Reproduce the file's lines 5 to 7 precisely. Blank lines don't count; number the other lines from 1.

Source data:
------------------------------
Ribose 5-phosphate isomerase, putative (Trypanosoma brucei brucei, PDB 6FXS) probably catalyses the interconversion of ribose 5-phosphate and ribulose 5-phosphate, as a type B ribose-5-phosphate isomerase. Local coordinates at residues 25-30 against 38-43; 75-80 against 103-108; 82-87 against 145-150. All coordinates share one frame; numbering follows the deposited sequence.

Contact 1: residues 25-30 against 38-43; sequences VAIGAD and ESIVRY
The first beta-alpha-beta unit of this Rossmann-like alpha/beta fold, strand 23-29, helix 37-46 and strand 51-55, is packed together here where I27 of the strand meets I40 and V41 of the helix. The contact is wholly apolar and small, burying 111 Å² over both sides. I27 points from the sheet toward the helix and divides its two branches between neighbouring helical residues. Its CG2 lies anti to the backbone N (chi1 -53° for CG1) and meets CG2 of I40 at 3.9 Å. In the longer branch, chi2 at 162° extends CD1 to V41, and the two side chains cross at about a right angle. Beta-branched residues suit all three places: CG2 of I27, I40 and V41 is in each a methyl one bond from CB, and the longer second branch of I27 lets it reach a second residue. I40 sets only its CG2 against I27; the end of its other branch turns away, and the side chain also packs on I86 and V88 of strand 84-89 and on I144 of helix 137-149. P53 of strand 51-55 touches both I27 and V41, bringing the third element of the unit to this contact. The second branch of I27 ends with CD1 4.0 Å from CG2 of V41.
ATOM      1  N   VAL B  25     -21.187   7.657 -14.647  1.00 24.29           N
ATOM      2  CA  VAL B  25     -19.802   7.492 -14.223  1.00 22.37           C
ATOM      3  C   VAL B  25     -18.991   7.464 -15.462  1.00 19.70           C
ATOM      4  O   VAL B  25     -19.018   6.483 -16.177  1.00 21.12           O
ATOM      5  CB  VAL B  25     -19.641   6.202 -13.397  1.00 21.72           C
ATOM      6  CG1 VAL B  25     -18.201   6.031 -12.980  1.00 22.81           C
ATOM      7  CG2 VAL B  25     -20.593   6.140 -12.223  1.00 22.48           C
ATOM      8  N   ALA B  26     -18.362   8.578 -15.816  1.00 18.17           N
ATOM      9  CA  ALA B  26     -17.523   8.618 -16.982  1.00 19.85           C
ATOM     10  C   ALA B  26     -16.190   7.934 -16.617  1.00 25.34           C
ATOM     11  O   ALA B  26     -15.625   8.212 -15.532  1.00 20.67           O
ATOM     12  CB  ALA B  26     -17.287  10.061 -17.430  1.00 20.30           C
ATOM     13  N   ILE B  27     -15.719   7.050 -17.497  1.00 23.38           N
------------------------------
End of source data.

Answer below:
ATOM      2  CA  VAL B  25     -19.802   7.492 -14.223  1.00 22.37           C
ATOM      3  C   VAL B  25     -18.991   7.464 -15.462  1.00 19.70           C
ATOM      4  O   VAL B  25     -19.018   6.483 -16.177  1.00 21.12           O